When it came to choosing which CMS I would invest my time and effort in, I took the advice of one of the most talented network engineers I have ever come across. He told me that I should use Drupal, though he warned me, "there's a very steep learning curve".

Not one to be put off by a challenge I started to work with Drupal and can confirm that my advisor was correct - there was a very steep learning curve. I made innumerable mistakes and managed to resolutely destroy countless sites that I built to teach myself Drupal!

Having said that I have been using Drupal for six years now so the curve has flattened considerably and those disasters are a thing of the past. Of course, there's always something new to learn in web design, responsive web design for instance, and Drupal takes this and other innovations all in its stride.

So what about the other systems? Wordpress was initially set up as a blogging tool, over the years it has grown to offer more than just simple blogging but it still lacks the extensibility of Drupal. It's considered to be the easiest to get grips with and has somewhere in the region of 24,000 free and commercial plug-ins available.

I have tried out Wordpress and found it too limiting and like I said, I like a challenge. If you just want a blog and a few pages then I guess Wordpress is for you - but if you think you might expand the functionality on your site it might be worth looking at Joomla or Drupal.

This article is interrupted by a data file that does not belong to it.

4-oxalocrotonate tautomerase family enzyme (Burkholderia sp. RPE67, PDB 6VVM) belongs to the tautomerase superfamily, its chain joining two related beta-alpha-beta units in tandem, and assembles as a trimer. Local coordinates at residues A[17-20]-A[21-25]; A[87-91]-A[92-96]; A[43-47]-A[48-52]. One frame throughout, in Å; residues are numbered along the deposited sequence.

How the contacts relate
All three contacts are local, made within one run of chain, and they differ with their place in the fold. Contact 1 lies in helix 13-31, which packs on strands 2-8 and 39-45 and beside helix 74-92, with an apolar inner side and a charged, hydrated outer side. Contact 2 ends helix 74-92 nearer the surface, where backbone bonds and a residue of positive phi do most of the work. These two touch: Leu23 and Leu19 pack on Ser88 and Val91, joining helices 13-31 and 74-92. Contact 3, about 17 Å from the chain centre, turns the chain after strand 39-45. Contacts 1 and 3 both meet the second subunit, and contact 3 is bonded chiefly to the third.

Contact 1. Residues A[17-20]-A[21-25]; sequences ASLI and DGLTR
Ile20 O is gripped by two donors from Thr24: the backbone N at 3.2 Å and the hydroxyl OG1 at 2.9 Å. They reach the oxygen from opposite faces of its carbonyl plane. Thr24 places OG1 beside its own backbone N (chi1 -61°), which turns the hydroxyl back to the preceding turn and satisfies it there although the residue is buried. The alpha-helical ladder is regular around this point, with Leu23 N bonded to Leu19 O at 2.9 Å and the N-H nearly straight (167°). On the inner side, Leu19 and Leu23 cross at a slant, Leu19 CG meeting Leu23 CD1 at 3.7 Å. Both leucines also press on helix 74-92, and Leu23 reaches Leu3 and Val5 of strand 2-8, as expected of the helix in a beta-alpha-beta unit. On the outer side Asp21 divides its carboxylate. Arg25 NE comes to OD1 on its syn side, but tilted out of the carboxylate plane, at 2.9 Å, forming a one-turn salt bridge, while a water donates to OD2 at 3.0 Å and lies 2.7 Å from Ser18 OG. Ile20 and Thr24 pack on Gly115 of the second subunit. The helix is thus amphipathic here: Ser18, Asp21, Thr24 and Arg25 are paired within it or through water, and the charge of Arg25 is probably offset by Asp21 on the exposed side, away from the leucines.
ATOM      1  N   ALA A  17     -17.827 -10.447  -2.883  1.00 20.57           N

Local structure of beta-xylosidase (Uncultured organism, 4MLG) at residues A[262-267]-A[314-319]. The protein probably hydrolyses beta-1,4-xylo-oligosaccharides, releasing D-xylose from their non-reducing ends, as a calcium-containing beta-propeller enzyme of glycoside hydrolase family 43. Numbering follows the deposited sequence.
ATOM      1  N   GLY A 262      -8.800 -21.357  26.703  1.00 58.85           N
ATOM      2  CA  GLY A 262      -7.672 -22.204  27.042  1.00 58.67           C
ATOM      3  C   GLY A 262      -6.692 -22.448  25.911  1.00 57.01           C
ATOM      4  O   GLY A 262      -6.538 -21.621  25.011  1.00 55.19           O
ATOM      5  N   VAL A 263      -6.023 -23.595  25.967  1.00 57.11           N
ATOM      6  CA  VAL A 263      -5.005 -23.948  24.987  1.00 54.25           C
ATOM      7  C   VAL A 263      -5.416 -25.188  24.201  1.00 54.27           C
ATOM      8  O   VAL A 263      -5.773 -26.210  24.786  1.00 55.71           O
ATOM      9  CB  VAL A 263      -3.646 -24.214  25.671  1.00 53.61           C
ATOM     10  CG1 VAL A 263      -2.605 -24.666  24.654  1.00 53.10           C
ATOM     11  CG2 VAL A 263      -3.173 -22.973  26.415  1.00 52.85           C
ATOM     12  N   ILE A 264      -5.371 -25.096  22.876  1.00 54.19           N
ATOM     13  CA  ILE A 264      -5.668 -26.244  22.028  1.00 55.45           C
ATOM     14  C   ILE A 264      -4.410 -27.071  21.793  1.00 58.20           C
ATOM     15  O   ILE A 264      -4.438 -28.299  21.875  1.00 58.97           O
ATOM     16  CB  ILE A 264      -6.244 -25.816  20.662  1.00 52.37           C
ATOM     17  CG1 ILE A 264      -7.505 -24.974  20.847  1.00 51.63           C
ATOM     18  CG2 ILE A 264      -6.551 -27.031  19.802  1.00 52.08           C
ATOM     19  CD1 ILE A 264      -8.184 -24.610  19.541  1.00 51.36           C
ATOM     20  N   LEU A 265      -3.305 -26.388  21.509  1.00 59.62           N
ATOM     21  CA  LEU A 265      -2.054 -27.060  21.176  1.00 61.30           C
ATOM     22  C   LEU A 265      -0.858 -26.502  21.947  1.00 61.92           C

Joomla is the middle player in terms of complexity and ease of use - it has around 6,000 free and commercial extensions available. I have a lot of experience using Joomla having built a series of sites for King's College Wimbledon and its associated organisations. Again it's easier than Drupal to set up but that ease comes at a cost - it simply isn't as customisable as I would like.

So back to Drupal, the most sophisticated and most difficult of the three. It has in excess of 20,000 plug-ins available - the most useful of which are free under the GNU General Public License. As Wikipedia observes it use ranges " personal blogs to corporate, political, and government sites including whitehouse.gov and data.gov.uk".

It can also be used for knowledge management and business collaboration. In fact, at the time of writing this I am in the process of building a Virtual Learning Environment (VLE) for Green Lane Primary school (more news of this in due course).

So to conclude, if you want a future-proof site built on a highly dependable core which you can be sure will be able to respond to any changes in what you wish to offer, I suggest Drupal.

If you would like to know about Drupal sites built by me, call me on 07971 505 767 or drop me an email.